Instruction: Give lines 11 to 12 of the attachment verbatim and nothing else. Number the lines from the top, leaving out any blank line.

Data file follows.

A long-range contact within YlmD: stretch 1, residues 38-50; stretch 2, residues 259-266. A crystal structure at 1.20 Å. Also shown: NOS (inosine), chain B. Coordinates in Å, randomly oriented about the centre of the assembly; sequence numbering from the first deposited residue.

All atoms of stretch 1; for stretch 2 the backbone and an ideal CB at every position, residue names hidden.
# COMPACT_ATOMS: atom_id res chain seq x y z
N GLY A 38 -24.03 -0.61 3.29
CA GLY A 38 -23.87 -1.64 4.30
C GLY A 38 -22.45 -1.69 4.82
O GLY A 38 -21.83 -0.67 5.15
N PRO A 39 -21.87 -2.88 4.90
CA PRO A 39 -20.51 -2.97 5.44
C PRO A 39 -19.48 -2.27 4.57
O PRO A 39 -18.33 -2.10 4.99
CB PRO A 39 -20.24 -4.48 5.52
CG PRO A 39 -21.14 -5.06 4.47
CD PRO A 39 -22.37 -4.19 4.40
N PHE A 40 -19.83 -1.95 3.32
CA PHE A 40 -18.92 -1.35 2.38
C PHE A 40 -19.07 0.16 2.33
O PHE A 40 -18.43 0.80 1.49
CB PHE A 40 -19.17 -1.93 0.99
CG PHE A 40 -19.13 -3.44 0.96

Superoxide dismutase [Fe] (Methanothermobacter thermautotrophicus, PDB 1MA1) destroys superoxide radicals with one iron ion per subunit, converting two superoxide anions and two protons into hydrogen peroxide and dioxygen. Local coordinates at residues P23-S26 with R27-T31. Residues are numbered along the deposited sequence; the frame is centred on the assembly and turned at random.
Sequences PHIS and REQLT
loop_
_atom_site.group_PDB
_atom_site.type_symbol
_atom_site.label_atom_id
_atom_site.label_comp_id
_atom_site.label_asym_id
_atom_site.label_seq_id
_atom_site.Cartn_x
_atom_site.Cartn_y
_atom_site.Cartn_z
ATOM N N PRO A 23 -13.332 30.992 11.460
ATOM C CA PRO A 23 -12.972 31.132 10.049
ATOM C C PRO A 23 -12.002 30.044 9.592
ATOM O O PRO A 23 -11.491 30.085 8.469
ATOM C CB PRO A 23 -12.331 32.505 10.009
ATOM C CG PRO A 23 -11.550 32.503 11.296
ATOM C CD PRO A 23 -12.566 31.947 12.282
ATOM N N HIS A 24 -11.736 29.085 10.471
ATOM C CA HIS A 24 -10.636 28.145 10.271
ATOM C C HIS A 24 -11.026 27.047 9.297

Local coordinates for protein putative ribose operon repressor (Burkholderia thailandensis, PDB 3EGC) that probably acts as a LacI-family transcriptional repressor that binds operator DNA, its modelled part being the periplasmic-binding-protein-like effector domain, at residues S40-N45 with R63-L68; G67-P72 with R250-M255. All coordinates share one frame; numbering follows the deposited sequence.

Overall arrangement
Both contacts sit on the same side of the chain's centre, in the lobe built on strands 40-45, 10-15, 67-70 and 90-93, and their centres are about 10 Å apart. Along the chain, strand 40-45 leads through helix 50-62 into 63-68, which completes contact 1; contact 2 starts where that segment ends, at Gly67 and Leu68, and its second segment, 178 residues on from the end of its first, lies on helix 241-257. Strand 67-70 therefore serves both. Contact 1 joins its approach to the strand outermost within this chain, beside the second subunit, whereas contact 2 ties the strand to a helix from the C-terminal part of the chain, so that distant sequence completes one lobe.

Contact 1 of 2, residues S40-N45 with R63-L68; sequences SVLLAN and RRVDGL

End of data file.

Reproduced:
O PRO A 39 -18.33 -2.10 4.99
CB PRO A 39 -20.24 -4.48 5.52